The beginning of Terminator 2 Judgment Day makes us think 'wow this would make an awesome video game setting'. For those of you who haven't seen it (or have forgotten it in the wake of Arnie's more glandular role in Terminator 3) it essentially sets the scene for an apocalyptic final battle between man and machine. It's taken a few years but Hollywood has finally decided to elaborate on the events that came before (or followed, depending on your take on the space time continuum) the original Terminator films with Terminator Salvation. Cue big summer blockbuster. Cue big summer blockbuster video game tie-in.
If a third-person 3D shooter movie-tie in appearing on your iPhone conjures up images of shonky visuals and hastily thrown together gameplay mechanics, open your eyes and take a look. Terminator Salvation is beautiful. It's clear Gameloft has concentrated its efforts on creating an authentic battlefield. Partially crumbled buildings show their skeletal iron struts, burnt out cars lie riddled with bullet holes, light shines down through the dust of a passing helicopter; this truly is one of the best looking titles we've seen on Apple's fledging console. The over the shoulder viewpoint will give you plenty of scope for ingesting the many wonderful visual touches of Gameloft's post-Armageddon world, but don't expect to be standing still long enough to fully appreciate them. The emphasis is on running from cover to cover blasting the circuits out of anything vaguely robotic along the way, and subsequently you'll find yourself tearing through levels at a frighteningly speedy pace. The default controls are set up to facilitate all this charging about with a virtual nub controlling movement and the rest of the touch screen controlling aim. While the proactive auto lock may irritate more die hard shooter fans we found it just right for the tempo of the game; an emphasis on headshots means sharp shooting is still rewarded over point and spray tactics.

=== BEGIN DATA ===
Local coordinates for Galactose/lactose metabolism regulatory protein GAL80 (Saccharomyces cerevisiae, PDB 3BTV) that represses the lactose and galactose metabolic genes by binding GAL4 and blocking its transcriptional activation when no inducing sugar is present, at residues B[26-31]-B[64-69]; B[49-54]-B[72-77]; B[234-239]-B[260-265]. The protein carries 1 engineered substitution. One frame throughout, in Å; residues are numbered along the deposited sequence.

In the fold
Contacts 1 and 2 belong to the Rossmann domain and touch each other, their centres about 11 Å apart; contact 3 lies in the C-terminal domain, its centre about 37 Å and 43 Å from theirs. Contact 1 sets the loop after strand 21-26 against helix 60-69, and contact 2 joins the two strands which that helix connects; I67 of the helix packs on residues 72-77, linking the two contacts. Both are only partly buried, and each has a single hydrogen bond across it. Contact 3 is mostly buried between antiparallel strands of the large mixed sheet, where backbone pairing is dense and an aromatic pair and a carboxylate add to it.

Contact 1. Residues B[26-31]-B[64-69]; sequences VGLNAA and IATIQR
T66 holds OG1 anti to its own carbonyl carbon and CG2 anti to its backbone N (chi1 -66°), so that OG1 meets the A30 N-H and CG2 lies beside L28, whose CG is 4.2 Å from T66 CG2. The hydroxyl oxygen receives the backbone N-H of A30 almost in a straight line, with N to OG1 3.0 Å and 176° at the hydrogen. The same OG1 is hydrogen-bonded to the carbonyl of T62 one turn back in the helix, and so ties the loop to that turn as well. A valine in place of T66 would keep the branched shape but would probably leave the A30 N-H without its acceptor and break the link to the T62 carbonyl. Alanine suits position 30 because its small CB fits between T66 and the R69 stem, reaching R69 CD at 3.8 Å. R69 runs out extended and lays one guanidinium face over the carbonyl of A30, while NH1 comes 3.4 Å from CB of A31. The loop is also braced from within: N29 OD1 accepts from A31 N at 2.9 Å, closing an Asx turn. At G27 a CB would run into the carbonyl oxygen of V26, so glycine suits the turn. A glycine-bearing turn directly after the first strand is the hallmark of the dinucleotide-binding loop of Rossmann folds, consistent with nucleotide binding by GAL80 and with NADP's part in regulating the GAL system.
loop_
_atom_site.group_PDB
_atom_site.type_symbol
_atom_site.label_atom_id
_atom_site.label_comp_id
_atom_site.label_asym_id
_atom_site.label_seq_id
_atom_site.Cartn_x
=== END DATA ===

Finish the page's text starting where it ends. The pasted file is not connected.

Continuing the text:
As much as we enjoyed the Terminator setting we couldn't help but feel it was holding Gameloft back from creating what could have arguably been one of the finest handheld shooters to date. The attempt to follow aspects of the film means Terminator Salvation is an incredibly short-lived experience - the game will probably take you around an hour and a half to complete even on the hardest difficulty setting. With no multiplayer and few added objectives it offers a pretty lackluster experience in terms of replayability.
But it is an intense experience. From the closing of the intro sequence to the rolling of the final credits it's a hell of ride. If the campaign had been longer and Gameloft had thrown in some team deathmatch or online co-op we'd potentially be looking at the best game to come out of the App Store to date. As it stands Terminator Salvation is still very much worth the attention of anyone looking for a solid third-person shooter and deserves at least some recognition as a first-rate movie tie-in that does real justice to its Judgment Day heritage.